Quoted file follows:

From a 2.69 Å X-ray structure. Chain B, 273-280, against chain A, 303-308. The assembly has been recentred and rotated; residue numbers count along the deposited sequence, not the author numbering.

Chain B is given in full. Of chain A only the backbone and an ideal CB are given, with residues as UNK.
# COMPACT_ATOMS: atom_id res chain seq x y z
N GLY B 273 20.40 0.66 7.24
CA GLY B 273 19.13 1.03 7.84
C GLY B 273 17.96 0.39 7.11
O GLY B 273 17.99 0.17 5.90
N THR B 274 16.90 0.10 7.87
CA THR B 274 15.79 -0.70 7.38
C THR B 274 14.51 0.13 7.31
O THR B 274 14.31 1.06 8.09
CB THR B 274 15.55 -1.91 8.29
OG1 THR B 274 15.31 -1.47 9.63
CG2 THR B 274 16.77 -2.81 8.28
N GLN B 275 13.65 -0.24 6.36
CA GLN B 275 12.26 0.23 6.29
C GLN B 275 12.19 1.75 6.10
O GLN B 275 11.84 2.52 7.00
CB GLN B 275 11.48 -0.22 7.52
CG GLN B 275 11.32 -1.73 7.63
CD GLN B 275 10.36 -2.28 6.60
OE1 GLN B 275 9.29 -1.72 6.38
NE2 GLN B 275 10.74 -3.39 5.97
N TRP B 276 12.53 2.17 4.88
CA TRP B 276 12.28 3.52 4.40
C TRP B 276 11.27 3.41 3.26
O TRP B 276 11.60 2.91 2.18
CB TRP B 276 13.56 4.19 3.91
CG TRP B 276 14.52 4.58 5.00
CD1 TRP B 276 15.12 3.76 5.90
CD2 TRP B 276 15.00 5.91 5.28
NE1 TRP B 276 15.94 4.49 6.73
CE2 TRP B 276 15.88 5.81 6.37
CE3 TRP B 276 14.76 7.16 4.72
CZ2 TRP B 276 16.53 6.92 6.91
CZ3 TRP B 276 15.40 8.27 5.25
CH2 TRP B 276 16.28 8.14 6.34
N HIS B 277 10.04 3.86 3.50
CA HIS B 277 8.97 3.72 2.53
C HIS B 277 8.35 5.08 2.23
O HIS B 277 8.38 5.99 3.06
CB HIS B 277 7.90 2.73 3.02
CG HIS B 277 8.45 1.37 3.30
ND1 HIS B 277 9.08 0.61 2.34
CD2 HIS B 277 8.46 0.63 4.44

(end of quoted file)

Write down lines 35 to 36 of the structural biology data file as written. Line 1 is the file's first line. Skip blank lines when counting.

CZ2 TRP B 276 16.53 6.92 6.91
CZ3 TRP B 276 15.40 8.27 5.25